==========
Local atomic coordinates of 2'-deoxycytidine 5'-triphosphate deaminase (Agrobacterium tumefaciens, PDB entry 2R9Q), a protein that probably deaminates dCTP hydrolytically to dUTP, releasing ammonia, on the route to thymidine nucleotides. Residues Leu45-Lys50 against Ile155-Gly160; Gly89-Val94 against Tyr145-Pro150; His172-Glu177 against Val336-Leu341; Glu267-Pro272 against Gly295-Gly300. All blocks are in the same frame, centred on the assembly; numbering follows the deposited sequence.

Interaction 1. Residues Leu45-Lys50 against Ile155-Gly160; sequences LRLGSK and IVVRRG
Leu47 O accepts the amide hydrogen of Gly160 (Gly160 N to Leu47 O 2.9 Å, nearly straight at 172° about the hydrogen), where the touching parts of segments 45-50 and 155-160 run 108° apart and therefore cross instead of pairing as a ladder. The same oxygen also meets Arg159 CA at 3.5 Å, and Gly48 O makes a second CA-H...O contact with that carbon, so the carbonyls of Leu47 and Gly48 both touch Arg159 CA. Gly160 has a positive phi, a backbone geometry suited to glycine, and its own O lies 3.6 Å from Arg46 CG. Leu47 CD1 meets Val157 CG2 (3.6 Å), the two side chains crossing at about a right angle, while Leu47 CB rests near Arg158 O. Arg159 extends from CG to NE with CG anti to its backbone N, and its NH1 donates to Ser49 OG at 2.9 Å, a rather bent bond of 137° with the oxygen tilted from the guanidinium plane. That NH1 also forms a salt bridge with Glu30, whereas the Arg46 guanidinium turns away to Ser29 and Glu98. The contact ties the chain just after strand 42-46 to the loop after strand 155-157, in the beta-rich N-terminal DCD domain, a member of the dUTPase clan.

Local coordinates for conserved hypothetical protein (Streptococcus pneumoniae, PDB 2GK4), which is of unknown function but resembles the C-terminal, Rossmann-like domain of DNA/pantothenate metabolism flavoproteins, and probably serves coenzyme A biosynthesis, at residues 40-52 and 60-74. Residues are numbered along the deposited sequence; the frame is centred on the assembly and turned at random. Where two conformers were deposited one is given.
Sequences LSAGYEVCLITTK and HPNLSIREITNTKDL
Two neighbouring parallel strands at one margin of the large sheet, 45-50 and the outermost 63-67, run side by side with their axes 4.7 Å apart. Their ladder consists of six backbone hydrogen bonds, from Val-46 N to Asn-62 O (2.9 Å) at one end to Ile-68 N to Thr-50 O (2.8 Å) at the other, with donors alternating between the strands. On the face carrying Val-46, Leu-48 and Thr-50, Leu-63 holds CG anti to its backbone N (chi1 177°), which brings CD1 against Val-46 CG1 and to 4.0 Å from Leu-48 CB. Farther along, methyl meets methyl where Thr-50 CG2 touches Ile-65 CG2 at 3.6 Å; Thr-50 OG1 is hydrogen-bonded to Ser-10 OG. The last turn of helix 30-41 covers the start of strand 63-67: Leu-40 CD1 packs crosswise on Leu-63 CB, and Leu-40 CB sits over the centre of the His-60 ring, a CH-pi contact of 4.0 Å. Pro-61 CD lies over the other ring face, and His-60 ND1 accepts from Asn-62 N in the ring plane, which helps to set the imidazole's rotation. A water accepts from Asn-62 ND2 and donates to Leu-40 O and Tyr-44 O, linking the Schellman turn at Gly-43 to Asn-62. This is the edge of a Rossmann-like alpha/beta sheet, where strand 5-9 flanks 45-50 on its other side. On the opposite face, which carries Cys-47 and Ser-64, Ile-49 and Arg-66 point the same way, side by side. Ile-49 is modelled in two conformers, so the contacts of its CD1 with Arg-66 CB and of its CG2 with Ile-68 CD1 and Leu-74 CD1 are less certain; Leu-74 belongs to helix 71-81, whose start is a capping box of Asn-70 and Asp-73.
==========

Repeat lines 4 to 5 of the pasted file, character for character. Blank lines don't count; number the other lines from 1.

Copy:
Local coordinates for conserved hypothetical protein (Streptococcus pneumoniae, PDB 2GK4), which is of unknown function but resembles the C-terminal, Rossmann-like domain of DNA/pantothenate metabolism flavoproteins, and probably serves coenzyme A biosynthesis, at residues 40-52 and 60-74. Residues are numbered along the deposited sequence; the frame is centred on the assembly and turned at random. Where two conformers were deposited one is given.
Sequences LSAGYEVCLITTK and HPNLSIREITNTKDL